Amazon.com Inc.’s $3.9 billion deal to acquire the direct primary-care company One Medical marks the tech giant’s biggest move into the healthcare space, but is sparking concerns about data privacy.
On Thursday Amazon AMZN, -1.77% announced an agreement to acquire One Medical, which operates under 1Life Healthcare Inc. ONEM, -0.58%, for $18 a share, or $3.9 billion including debt. Amazon wants to reinvent healthcare. In a statement, the company cited the process involved booking medical appointments, “waiting weeks or even months to be seen,” and trips to the pharmacy as areas that could be improved. “We see lots of opportunity to both improve the quality of the experience and give people back valuable time in their days,” said Neil Lindsay, senior vice president of Amazon Health Services. “We love inventing to make what should be easy easier and we want to be one of the companies that helps dramatically improve the healthcare experience over the next several years.”
But what about data privacy? As Amazon extends its tentacles further into the healthcare sector, many people have taken to Twitter to express their concerns about the One Medical deal.
“Amazon’s latest bundle offering: Prime TV subscriptions + Smart home devices + groceries …. + Your healthcare provider. What could go wrong?” tweeted Krista Brown, senior policy analyst at the American Economic Liberties Project on Thursday.
The American Economic Liberties Project, in a statement, urged regulators to block what it described as Amazon’s “dangerous” acquisition of One Medical. “Allowing Amazon to control the health care data for another 700,000+ individuals is terrifying,” Brown said in the statement, also pointing to the deal’s impact on other healthcare companies. “Acquiring One Medical will entrench Amazon’s growing presence in the healthcare industry, undermining competition,” she added.
The project’s data privacy fears were echoed by attorney Elizabeth Shubov, an emerging technology advisor at the consulting firm Cantellus Group. “Amazon will now have access to data on what we watch, read, eat, buy, ask Alexa, pharmaceuticals, and now primary care. There are some limits on data usage but not enough,” she tweeted. “Consumers need to be able to control their data.”
One Medical members also expressed their concerns about the deal.
“Amazon is buying OneMedical. As a @onemedical customer, I am worried about data privacy. Are you?” tweeted Deniz Johnson.
Amazon says One Medical customers’ data will not be shared without the customer’s permission. “As required by law, Amazon will never share One Medical customers’ personal health information outside of One Medical for advertising or marketing purposes of other Amazon products and services without clear permission from the customer,” said an Amazon spokesperson, in a statement emailed to MarketWatch. “Should the deal close, One Medical customers’ HIPAA Protected Health Information will be handled separately from all other Amazon businesses, as required by law,” the spokesperson added.
Vermont Senator Bernie Sanders slammed the deal in a tweet on Thursday. “The function of a rational health care system is to provide quality care to all in a cost-effective way, not make billionaires like Jeff Bezos even richer,” he wrote. “At a time of growing concentration of ownership, the Justice Department must deny Amazon’s acquisition of One Medical.”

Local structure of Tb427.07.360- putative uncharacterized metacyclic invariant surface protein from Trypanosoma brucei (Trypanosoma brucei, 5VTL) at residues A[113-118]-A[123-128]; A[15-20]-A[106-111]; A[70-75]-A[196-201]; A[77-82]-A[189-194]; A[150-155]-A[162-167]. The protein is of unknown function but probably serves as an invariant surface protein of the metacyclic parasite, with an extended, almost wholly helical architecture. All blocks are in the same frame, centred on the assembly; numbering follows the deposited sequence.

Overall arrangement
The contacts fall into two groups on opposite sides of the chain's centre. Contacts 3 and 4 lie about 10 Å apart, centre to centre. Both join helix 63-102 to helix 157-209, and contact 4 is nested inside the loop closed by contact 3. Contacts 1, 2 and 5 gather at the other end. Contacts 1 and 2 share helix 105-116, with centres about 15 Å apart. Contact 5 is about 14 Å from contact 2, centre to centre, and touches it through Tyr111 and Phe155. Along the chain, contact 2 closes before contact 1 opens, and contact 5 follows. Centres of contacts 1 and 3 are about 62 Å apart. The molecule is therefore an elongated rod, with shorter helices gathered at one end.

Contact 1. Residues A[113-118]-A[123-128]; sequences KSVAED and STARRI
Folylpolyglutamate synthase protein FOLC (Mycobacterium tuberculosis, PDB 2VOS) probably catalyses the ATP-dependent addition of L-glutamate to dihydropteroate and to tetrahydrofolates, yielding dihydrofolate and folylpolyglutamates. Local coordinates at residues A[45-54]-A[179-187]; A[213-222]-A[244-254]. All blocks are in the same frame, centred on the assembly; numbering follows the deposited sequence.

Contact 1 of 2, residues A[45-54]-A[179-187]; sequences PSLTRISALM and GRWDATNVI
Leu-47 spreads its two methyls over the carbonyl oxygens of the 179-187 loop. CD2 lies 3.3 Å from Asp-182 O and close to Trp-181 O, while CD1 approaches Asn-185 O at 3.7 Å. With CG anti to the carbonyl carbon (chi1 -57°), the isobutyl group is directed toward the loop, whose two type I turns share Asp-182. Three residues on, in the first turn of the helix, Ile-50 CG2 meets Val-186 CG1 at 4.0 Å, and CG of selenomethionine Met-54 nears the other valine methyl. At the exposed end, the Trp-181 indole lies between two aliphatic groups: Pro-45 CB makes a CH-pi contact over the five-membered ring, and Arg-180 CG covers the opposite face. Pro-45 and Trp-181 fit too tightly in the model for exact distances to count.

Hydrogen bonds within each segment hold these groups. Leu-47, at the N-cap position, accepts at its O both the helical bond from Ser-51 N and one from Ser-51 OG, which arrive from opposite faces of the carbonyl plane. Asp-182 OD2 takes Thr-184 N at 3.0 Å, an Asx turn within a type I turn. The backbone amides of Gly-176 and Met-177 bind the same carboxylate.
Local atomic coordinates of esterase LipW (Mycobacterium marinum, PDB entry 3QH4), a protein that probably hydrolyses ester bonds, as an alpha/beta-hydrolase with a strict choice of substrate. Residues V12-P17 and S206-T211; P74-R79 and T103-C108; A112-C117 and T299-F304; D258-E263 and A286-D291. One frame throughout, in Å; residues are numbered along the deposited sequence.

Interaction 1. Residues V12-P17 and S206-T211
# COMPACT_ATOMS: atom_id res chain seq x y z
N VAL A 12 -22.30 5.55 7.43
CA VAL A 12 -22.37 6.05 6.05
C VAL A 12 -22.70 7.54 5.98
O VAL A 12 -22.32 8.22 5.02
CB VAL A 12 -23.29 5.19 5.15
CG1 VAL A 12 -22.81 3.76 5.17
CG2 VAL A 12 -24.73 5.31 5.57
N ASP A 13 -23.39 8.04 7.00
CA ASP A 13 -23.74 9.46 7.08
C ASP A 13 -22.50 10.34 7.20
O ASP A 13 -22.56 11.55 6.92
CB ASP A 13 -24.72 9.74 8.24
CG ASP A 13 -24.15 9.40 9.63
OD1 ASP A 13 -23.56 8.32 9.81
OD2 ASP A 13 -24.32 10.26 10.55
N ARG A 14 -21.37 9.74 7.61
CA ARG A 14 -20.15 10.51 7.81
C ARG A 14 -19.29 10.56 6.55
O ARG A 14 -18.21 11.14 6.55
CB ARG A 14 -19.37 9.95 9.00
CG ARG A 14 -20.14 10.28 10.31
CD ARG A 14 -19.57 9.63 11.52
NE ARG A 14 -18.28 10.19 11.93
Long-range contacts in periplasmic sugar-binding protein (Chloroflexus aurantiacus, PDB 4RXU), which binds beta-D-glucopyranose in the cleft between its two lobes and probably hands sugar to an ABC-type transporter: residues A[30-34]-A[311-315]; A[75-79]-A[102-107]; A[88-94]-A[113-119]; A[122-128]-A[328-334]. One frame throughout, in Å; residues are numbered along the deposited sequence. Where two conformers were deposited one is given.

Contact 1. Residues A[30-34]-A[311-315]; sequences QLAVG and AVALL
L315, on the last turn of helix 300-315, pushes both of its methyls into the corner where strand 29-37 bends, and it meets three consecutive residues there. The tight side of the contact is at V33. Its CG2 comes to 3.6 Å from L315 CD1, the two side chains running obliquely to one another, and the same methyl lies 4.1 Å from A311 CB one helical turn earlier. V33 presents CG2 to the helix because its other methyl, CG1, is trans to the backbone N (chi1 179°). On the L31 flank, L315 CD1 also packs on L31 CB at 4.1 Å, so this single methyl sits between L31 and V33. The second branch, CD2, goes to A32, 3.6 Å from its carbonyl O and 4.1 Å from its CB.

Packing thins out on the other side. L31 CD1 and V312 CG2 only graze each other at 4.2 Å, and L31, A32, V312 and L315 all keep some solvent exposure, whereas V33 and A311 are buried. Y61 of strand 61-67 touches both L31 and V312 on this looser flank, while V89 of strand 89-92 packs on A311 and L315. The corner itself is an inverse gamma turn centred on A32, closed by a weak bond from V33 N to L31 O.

MarketWatch has also reached out One Medical with a request for comment on the data privacy implications of the deal but has not yet heard back from the company.
The deal’s potential impact on patient care is also attracting attention. Dr. Shantanu Nundy, a primary-care physician and chief medical officer at Accolade Inc., a virtual primary-care provider, noted on Twitter that one-quarter of Americans don’t have a primary-care physician and many more don’t have a trusting relationship with one.
“What this deal validates is that there is a real and growing market for new primary-care models that work precisely because they are different in the way patients experience care,” he wrote. “The trick is for that better experience to also deliver better outcomes.”
Nundy said that the Amazon-One Medical model won’t work for all potential patients but adds that no single primary-care model works for everyone. “Is Amazon-One Med ‘the answer’ for a large subset of patients?—I don’t know yet,” he added. “But do we need more ways to deliver high quality primary care to more kinds of patients?-YES.”
The deal is not Amazon’s first move into healthcare but marks its largest deal in an increasingly busy space. In 2018, Amazon embarked on its acquisition of medication delivery service Pillpack for a reported $1 billion in cash, beating out Walmart Inc. WMT, -0.26% in the process. Amazon Pharmacy was launched two years later. The Amazon Care telehealth service made its debut in 2019 for employees and was rolled out nationwide earlier this year. Amazon also announced that in-person Amazon Care services will be available in more than 20 new cities in 2022.
The days when Amazon sold books online are in the distant past and the tech behemoth has gone on to revolutionize entire sectors, from retail to home entertainment. Amazon sees big opportunities in healthcare and undoubtedly possesses the scale and ambition to reshape that space, too. The prospect of lower drug prices, for example, was cited as a positive by consumers in the wake of the Pillpack acquisition.
Amazon shares, which have fallen 26.7% this year, fell 2.1% to $122.13 on Friday. Shares of 1Life Healthcare, which have declined 2.7% this year, were down 0.9% at $17.10 on Friday.